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GOP's McConnell: Trump morally responsible for Jan. 6 attack

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Copyright 2021 The Associated Press. All rights reserved

Senate Minority Leader Mitch McConnell of Kentucky, walks in the Capitol as the Senate convenes in a rare weekend session for final arguments in the second impeachment trial of former President Donald Trump, at the Capitol in Washington, Saturday, Feb. 13, 2021. (AP Photo/J. Scott Applewhite)

WASHINGTON – In his speech from the Senate floor, Sen. Mitch McConnell delivered a scalding denunciation of Donald Trump, calling him “morally responsible” for the Jan. 6 attack on the U.S. Capitol.

But earlier Saturday in his vote on Trump's impeachment, McConnell said “not guilty” because he said a former president could not face trial in the Senate.

Washington's most powerful Republican and the Senate's minority leader used his strongest language to date to excoriate Trump minutes after the Senate acquitted the former president, voting 57-43 to convict him but falling short of the two-thirds majority needed to find him guilty. Seven Republicans voted to convict.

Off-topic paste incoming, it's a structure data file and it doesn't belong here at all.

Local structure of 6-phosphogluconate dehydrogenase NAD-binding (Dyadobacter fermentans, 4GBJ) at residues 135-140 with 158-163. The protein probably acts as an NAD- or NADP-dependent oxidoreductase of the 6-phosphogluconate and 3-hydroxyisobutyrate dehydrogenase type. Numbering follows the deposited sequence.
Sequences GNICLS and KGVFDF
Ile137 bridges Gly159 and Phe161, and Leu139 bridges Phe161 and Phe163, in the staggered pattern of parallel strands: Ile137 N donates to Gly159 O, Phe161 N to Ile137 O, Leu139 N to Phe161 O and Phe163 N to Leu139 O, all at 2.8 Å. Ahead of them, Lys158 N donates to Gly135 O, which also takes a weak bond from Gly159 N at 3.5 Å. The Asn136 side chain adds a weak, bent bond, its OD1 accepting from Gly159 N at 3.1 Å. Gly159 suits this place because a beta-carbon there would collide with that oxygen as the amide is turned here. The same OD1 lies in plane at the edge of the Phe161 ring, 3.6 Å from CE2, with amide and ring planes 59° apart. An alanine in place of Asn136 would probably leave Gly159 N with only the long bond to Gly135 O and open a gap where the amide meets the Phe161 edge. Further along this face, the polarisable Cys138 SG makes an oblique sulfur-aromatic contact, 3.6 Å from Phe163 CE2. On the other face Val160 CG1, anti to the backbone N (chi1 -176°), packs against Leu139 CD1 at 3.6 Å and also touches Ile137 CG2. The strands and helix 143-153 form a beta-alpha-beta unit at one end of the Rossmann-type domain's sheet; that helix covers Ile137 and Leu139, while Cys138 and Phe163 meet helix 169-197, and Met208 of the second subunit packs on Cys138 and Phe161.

Clearly angry, the Senate’s longest-serving GOP leader said Trump’s actions surrounding the attack on Congress were “a disgraceful, disgraceful dereliction of duty.” He even noted that though Trump is now out of office, he remains subject to the country’s criminal and civil laws.

“He didn’t get away with anything yet,” said McConnell, who turns 79 next Saturday and has led the Senate GOP since 2007.

It was a stunningly bitter castigation of Trump by McConnell, who could have used much of the same speech had he instead decided to convict Trump.

But by voting for acquittal, McConnell and his fellow Republicans left the party locked in its struggle to define itself after Trump's defeat in November. Fiercely loyal pro-Trump Republicans, and the base of the party they represent, are colliding with more traditional Republicans who believe the former president is damaging the party’s national appeal.

"It was powerful to hear the 57 guilties and then it was puzzling to hear and see Mitch McConnell stand and say not guilty and then minutes later stand again and say he was guilty of everything," one of the House prosecutors, Rep. Madeleine Dean, D-Pa., said Sunday on ABC's “This Week.” “History will remember that statement of speaking out of two sides of his mouth.”